The Arts: worth it or worthless?

The idea that a Bachelor of Arts degree is useless is by no means a new one. For years the debate between choosing to study something you love, or studying something that will earn you money has been at the forefront of every prospective university student’s mind. But where does the responsibility lie for these negative connotations, and how do we ensure that the arts are taken as seriously as degrees like Medicine and Law?

When I started studying International History and Politics at Leeds in 2014, I knew that as a humanities degree, it would be highly unlikely that I’d be in lectures and seminars from nine to five everyday, but it was a shock when I found out that I’d have only seven contact hours per week in my first semester, and just five in the second. I, like the majority of UK university students pay £9000 in tuition fees. Although that rate is extortionate for any degree, knowing that I’m paying such a large amount for so little makes my head spin. For those studying science, engineering, technology, or mathematics (STEM), who often have long and intense days at university, that £9k figure seems almost (but still not quite) justifiable.

My first year at university doesn’t count towards my final grade, so I presumed that my second year would bring about a heavier workload and more hours in university. I was wrong. Having just received my timetable for the upcoming year, I was dismayed to see that my contact hours have been reduced even further, to just four hours per week. In fact, one of my compulsory modules has no contact time at all, and I’m essentially paying a sixth of my tuition fees for the privilege; that’s an expensive library card.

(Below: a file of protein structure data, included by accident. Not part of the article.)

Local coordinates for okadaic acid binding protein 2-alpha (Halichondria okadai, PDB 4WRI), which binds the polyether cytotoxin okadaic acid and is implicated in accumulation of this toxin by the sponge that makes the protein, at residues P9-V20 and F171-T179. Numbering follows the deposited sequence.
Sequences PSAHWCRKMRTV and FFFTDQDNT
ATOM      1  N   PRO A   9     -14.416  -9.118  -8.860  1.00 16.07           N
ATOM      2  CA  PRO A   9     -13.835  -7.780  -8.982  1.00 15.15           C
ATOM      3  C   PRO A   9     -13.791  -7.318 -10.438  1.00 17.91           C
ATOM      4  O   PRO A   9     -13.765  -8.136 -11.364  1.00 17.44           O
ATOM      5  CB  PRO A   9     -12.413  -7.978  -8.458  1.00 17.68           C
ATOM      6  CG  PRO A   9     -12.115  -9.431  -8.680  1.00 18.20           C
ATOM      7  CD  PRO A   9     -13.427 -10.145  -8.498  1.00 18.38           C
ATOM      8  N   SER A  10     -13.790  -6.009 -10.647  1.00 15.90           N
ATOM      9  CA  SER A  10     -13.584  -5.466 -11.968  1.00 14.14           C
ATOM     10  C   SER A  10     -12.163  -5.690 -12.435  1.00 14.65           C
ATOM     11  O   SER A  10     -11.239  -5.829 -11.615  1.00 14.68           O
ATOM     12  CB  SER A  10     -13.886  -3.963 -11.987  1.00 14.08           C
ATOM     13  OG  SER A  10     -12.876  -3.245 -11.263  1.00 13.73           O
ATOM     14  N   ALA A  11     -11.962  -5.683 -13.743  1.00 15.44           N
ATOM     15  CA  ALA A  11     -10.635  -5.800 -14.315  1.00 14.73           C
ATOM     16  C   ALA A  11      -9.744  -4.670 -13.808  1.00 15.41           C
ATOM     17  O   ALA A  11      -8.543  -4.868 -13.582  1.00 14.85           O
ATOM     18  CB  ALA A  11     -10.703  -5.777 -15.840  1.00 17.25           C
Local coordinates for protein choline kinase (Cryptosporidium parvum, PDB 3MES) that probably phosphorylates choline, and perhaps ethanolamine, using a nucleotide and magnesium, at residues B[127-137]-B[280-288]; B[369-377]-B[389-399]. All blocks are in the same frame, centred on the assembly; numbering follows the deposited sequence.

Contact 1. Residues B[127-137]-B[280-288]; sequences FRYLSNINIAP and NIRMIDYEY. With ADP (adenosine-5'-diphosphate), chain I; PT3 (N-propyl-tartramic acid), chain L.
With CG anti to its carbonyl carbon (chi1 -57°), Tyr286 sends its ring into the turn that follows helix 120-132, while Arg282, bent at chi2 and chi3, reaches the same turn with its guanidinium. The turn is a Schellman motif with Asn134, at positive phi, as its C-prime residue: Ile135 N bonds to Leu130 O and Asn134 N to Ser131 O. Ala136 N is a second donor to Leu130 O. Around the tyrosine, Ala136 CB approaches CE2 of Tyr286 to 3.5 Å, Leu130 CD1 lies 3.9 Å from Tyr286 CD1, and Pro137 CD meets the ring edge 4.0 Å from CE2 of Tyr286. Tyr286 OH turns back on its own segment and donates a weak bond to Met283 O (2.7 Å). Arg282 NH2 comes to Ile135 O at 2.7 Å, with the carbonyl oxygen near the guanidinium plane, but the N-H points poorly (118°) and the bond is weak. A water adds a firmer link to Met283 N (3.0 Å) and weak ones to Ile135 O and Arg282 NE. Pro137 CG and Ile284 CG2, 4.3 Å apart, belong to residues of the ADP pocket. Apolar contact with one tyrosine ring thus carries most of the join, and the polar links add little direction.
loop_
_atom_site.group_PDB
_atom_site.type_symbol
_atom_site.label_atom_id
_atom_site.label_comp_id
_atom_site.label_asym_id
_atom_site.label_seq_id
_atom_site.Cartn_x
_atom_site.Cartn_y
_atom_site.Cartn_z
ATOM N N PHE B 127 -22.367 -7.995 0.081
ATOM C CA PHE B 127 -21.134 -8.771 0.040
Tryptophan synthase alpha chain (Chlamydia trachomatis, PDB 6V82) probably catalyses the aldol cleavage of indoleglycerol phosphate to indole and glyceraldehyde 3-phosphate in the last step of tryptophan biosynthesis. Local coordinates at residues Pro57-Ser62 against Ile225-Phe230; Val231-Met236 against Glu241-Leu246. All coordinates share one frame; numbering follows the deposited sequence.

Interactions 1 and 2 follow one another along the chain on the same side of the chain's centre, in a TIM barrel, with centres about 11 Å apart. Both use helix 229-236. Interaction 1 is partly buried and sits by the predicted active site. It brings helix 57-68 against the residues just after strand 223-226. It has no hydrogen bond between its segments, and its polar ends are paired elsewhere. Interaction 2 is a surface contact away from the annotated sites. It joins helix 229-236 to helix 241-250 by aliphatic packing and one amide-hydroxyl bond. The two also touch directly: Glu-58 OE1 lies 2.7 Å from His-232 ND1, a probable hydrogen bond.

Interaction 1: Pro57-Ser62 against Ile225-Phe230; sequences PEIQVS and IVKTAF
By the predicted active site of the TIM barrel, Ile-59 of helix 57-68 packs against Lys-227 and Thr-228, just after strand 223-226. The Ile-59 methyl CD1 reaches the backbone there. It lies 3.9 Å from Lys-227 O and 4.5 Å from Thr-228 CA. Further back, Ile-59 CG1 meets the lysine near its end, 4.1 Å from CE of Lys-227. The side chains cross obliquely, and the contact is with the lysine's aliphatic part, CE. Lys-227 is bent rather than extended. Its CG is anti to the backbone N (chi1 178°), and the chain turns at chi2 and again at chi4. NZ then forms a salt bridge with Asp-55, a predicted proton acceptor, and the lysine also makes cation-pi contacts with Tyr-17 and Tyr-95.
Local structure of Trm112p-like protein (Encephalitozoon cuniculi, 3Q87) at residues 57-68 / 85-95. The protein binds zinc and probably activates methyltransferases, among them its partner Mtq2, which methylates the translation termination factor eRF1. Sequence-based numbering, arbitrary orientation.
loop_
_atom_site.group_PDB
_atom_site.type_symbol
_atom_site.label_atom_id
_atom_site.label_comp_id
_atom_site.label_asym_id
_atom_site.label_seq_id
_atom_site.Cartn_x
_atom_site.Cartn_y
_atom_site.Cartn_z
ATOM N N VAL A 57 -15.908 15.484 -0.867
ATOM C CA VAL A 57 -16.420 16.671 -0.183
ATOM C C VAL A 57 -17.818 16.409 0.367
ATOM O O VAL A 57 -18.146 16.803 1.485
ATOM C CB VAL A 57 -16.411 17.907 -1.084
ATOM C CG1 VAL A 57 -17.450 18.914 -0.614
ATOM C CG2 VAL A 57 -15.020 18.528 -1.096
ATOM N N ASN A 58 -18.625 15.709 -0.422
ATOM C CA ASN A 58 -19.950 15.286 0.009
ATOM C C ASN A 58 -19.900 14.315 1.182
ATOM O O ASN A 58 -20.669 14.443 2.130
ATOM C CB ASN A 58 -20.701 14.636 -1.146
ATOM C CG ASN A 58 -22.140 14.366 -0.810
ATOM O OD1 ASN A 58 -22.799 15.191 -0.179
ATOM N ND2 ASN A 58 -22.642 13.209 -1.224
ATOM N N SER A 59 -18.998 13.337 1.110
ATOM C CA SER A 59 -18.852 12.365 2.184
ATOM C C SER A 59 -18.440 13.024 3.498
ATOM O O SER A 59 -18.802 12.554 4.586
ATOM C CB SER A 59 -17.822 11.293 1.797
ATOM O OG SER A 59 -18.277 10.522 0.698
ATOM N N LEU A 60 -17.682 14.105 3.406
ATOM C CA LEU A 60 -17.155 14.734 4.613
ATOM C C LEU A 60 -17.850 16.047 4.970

With such a disparity between arts and STEM degrees, is there any wonder as to why the arts attract such a negative stereotype? With hardly any time spent in university, I find myself rushing to fill my spare time, which does have its benefits. It gives me the chance to have a part-time job, get more involved with societies, and write and edit articles. But I can’t shake the feeling of wanting to be taught a subject I love. Knowing that what I study isn’t as highly regarded as STEM degrees is disheartening, and I would gladly take on a heavier workload if it meant that my degree would be taken more seriously by my future employers.

The negative attitudes against arts degrees start forming long before the first day at university. At GCSE level, students may be discouraged from taking “easy” subjects such as Media, Dance, and Drama, but they are encouraged, and in some cases forced to take the Triple Science Award which delivers a GCSE in each of the science subjects. Students begin their GCSE’s at just 14 years of age, an age at which many have no idea of what they want to be doing in five years time, and perhaps rightly so; they’re only children. But we’re already instilling the idea that in order to be successful, they have to limit themselves to a select few subjects. Fast forward two years to A-Levels, and the same pattern is apparent. It’s common to see students taking Maths and Science, or English and History. But it’s rare that the two mix.